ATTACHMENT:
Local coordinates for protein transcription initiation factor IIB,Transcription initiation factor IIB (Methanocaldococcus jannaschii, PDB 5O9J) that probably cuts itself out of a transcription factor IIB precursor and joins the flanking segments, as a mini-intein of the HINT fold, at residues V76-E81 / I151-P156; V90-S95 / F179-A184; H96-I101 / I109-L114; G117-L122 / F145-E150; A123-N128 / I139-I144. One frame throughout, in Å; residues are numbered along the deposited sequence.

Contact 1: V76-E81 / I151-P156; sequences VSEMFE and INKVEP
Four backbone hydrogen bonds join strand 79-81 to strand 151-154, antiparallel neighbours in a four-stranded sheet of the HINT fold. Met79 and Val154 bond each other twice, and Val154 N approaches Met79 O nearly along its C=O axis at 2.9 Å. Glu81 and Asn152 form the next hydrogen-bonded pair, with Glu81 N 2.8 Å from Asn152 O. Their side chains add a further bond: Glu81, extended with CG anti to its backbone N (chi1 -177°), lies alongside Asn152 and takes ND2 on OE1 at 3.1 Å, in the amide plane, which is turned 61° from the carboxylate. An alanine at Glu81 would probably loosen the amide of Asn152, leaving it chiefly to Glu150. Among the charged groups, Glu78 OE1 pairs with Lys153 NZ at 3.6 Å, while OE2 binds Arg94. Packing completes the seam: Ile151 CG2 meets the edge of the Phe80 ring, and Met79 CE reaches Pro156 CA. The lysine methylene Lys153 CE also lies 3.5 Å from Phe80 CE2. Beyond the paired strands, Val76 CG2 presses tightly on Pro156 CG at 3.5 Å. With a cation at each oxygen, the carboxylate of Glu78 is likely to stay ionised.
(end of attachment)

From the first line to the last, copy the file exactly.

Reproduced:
Local coordinates for protein transcription initiation factor IIB,Transcription initiation factor IIB (Methanocaldococcus jannaschii, PDB 5O9J) that probably cuts itself out of a transcription factor IIB precursor and joins the flanking segments, as a mini-intein of the HINT fold, at residues V76-E81 / I151-P156; V90-S95 / F179-A184; H96-I101 / I109-L114; G117-L122 / F145-E150; A123-N128 / I139-I144. One frame throughout, in Å; residues are numbered along the deposited sequence.

Contact 1: V76-E81 / I151-P156; sequences VSEMFE and INKVEP
Four backbone hydrogen bonds join strand 79-81 to strand 151-154, antiparallel neighbours in a four-stranded sheet of the HINT fold. Met79 and Val154 bond each other twice, and Val154 N approaches Met79 O nearly along its C=O axis at 2.9 Å. Glu81 and Asn152 form the next hydrogen-bonded pair, with Glu81 N 2.8 Å from Asn152 O. Their side chains add a further bond: Glu81, extended with CG anti to its backbone N (chi1 -177°), lies alongside Asn152 and takes ND2 on OE1 at 3.1 Å, in the amide plane, which is turned 61° from the carboxylate. An alanine at Glu81 would probably loosen the amide of Asn152, leaving it chiefly to Glu150. Among the charged groups, Glu78 OE1 pairs with Lys153 NZ at 3.6 Å, while OE2 binds Arg94. Packing completes the seam: Ile151 CG2 meets the edge of the Phe80 ring, and Met79 CE reaches Pro156 CA. The lysine methylene Lys153 CE also lies 3.5 Å from Phe80 CE2. Beyond the paired strands, Val76 CG2 presses tightly on Pro156 CG at 3.5 Å. With a cation at each oxygen, the carboxylate of Glu78 is likely to stay ionised.